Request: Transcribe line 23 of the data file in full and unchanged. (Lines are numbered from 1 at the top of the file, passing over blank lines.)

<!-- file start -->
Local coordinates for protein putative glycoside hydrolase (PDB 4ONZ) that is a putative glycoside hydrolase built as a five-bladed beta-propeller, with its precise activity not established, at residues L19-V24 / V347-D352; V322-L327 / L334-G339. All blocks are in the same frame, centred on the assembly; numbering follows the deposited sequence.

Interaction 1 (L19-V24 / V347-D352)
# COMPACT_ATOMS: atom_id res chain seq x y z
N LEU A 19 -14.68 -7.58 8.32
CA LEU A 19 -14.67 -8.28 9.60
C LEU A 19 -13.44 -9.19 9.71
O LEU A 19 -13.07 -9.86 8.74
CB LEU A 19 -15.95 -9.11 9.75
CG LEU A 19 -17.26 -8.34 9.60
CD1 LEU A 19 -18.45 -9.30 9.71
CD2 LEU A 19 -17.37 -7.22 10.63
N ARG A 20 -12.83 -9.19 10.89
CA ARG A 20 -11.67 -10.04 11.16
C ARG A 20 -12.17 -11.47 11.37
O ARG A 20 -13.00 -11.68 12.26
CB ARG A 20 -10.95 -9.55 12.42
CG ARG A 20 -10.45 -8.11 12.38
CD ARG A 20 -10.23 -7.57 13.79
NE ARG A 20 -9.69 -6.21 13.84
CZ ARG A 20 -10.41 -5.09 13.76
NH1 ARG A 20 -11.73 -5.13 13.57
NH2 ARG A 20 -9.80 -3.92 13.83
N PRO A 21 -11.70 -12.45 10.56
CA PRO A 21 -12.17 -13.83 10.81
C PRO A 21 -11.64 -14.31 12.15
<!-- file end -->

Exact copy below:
N PRO A 21 -11.70 -12.45 10.56